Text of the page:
Although the dangers of binge drinking are well known there is still much confusion over how much is too much. Health Reporter Emma Brady looked at how a few quick drinks after work can result in more than a hangover...
Say binge drinking and most people will think of teenagers and 20-something revellers downing alcopops and pints before collapsing outside a bar or club.
Department of Health guidelines define a binge as eight units for a man, six for a woman, in one session.
But defining what one session is can be difficult, so five people aged 24 to 54 kept diaries to monitor their drinking over a week-long period.
Prof James Neuberger, a liver specialist, and Kerry Webb, a clinical psychiatric nurse, both based at the Queen Elizabeth Hospital's liver unit in Birmingham, analysed these records.
Overall, they felt two of the five subjects - two journalists, a press officer, a hotelier and a magazine editor - were drinking at " hazardous levels".
While each diary contained at least one binge, the authors believed they had a "healthy" relationship with alcohol until they saw the experts' results.
Prof Neuberger, a professor in hepatology, said drinking was primarily a social activity for our diarists who were largely unaware of the amount they were drinking.
He said: "These diaries generally show a high level of drinking, which in some cases is in danger of putting the individual's health at risk in terms of liver damage and dependency issues.
"I think if everyone kept diaries like this for a week, fortnight, or even a month, they would be surprised how much they actually drink."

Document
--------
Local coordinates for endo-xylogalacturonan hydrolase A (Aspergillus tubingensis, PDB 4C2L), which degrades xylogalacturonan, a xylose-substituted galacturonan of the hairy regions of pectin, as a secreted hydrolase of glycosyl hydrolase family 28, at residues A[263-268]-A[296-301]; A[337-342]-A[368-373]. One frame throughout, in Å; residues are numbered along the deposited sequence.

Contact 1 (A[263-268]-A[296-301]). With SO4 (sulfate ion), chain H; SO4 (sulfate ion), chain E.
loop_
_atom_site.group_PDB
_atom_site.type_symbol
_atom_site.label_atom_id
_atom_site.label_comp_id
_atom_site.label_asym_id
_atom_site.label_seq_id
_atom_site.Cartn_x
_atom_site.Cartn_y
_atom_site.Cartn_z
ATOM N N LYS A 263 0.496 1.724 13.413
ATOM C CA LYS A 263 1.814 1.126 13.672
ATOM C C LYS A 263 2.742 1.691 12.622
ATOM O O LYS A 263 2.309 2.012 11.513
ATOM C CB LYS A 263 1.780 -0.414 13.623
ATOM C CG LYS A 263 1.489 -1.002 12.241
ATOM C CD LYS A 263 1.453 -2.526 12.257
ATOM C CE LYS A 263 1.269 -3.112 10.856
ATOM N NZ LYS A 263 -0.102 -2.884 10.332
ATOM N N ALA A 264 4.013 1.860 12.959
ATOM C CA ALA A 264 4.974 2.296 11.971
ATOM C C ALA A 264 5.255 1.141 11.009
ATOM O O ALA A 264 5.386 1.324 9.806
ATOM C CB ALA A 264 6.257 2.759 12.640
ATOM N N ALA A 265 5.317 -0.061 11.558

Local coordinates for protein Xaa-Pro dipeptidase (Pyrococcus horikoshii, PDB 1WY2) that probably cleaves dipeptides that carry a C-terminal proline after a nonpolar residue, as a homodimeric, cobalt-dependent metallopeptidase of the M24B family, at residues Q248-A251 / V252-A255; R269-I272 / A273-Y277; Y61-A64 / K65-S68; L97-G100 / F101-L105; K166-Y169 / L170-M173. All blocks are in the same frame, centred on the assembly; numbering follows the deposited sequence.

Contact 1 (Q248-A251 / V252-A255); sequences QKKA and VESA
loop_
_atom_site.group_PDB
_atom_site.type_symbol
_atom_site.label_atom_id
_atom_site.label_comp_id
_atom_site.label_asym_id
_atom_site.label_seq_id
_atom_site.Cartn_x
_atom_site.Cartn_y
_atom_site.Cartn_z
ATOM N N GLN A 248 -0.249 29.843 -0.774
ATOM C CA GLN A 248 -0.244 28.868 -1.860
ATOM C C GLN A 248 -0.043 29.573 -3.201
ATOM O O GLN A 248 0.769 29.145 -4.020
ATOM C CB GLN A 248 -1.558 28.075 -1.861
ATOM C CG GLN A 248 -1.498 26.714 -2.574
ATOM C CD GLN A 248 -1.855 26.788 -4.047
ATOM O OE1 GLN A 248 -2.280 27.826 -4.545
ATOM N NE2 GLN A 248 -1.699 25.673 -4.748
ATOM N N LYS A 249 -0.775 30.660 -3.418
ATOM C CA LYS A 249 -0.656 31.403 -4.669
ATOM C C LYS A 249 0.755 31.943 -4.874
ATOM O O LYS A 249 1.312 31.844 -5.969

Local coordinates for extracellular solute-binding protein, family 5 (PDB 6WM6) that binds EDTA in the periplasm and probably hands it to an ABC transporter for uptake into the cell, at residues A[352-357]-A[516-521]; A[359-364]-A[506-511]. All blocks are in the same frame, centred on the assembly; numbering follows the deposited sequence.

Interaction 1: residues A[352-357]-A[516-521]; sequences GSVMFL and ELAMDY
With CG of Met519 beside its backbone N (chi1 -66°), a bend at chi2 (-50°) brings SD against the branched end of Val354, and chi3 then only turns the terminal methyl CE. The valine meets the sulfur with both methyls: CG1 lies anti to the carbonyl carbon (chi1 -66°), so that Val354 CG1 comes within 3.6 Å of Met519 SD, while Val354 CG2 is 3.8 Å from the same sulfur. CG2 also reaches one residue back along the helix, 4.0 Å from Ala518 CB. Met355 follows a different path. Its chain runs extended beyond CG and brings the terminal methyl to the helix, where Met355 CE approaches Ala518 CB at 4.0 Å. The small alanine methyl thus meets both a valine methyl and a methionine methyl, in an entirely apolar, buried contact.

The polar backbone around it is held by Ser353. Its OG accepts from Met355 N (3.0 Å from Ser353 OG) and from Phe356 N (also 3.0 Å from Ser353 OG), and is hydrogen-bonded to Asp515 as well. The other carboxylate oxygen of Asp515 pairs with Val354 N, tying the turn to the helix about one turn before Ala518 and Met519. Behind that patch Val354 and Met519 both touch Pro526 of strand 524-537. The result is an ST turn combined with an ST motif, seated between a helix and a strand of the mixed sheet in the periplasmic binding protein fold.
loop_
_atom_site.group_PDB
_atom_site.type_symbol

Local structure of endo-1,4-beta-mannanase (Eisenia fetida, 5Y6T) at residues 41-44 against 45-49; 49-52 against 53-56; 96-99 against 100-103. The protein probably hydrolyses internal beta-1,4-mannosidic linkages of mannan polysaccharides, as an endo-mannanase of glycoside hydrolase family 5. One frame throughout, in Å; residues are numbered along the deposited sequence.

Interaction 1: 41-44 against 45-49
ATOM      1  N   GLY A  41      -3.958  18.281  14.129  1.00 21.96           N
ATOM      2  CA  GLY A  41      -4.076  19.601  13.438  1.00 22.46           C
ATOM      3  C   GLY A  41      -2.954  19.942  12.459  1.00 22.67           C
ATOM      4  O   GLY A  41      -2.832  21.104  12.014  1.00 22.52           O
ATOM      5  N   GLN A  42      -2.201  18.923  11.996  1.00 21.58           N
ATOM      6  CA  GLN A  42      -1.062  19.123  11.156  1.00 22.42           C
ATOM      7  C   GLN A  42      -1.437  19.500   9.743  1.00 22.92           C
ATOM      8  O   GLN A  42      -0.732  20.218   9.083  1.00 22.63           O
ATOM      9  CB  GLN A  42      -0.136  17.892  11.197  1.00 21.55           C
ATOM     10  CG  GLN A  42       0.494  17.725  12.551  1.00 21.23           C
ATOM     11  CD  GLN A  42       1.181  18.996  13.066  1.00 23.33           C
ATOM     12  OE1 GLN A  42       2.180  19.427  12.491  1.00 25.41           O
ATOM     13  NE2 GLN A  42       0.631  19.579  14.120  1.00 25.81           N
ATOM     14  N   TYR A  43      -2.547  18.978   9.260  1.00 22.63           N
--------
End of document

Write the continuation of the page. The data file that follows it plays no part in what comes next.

One of the diarists, Birmingham Post reporter Helen Gabriel, was shocked by Prof Neuberger's suggestion her drinking could lead to alcohol dependency.
She said: "I am aware that I do drink too much too often, particularly given my size, because it was starting to impact on my health with severe hangovers.
"However, despite the professor's comments, I wouldn't say that I have a problem. I have a lifestyle that most 20-somethings do, who have few responsibilities and lots of fun.
"I go out to have a laugh, rather than on a mission to drink as much as possible, the drink just catches up with me sometimes. That said, I am going to spend next month on the wagon, to give my body a break from booze."
Last month teenager Mark Shields was found dead at his Northumberland home on his 18th birthday, after drinking with friends.
He had drunk three pints of lager, five double whiskies, and three double shots of sweet liqueur Aftershock. A toxicology report revealed Mark had 491mg of alcohol in 100ml of blood - the legal limit is 80mg.
While his death may be rare, drinking at that level is not and it is not difficult to tot up those units during a leisurely dinner.